37. Jones, Charles I, 1995. "Time Series Tests of Endogenous Growth Models," The Quarterly Journal of Economics, MIT Press, vol. 110(2), pages 495-525, May.
  38. Klenow, Peter J. & Rodriguez-Clare, Andres, 1997. "Economic growth: A review essay," Journal of Monetary Economics, Elsevier, vol. 40(3), pages 597-617, December.
  39. Levine, Ross & Renelt, David, 1992. "A Sensitivity Analysis of Cross-Country Growth Regressions," American Economic Review, American Economic Association, vol. 82(4), pages 942-63, September.
  40. Benhabib, Jess & Spiegel, Mark M., 1994. "The role of human capital in economic development evidence from aggregate cross-country data," Journal of Monetary Economics, Elsevier, vol. 34(2), pages 143-173, October.
  41. M Arellano & O Bover, 1990. "Another Look at the Instrumental Variable Estimation of Error-Components Models," CEP Discussion Papers dp0007, Centre for Economic Performance, LSE.
  42. Ellen R. McGrattan, 1998. "A defense of AK growth models," Quarterly Review, Federal Reserve Bank of Minneapolis, issue Fall, pages 13-27.
  43. Ben S. Bernanke & Julio J. Rotemberg, 1997. "NBER Macroeconomics Annual 1997, Volume 12," NBER Books, National Bureau of Economic Research, Inc, number bern97-1, December.
  44. Andrew D. Mellinger & Jeffrey D. Sachs & John L. Gallup, 1999. "Climate, Water Navigability, and Economic Development," CID Working Papers 24, Center for International Development at Harvard University.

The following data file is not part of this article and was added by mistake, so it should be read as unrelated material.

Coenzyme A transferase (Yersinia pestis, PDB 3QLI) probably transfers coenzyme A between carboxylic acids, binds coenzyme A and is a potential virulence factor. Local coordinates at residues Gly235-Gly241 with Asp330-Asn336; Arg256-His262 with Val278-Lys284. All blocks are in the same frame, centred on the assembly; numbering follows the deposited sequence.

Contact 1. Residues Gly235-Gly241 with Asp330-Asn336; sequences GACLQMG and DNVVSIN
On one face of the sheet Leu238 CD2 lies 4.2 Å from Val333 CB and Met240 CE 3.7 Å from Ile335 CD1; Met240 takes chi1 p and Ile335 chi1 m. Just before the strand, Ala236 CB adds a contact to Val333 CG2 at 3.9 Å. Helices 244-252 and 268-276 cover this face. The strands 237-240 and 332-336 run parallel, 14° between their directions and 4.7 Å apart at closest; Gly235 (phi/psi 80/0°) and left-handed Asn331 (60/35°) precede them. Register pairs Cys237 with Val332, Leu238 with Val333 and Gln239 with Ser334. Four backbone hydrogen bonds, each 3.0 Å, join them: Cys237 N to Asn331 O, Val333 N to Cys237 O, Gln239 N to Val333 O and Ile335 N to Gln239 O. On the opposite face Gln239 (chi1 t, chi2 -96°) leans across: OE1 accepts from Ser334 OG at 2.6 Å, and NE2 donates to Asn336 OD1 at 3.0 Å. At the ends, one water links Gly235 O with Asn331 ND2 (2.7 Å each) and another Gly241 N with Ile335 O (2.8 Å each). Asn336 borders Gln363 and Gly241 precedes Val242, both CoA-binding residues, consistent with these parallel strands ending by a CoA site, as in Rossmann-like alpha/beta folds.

Full references (including those not matched with items on IDEAS)

This item is not listed on Wikipedia, on a reading list or among the top items on IDEAS.

When requesting a correction, please mention this item's handle: RePEc:chb:bcchsb:v06c03pp061-114. See general information about how to correct material in RePEc.

For technical questions regarding this item, or to correct its authors, title, abstract, bibliographic or download information, contact: (Claudio Sepulveda)

If you have authored this item and are not yet registered with RePEc, we encourage you to do it here. This allows to link your profile to this item. It also allows you to accept potential citations to this item that we are uncertain about.

If references are entirely missing, you can add them using this form.

If the full references list an item that is present in RePEc, but the system did not link to it, you can help with this form.

If you know of missing items citing this one, you can help us creating those links by adding the relevant references in the same way as above, for each refering item. If you are a registered author of this item, you may also want to check the "citations" tab in your profile, as there may be some citations waiting for confirmation.

Please note that corrections may take a couple of weeks to filter through the various RePEc services.

This information is provided to you by IDEAS at the Research Division of the Federal Reserve Bank of St. Louis using RePEc data.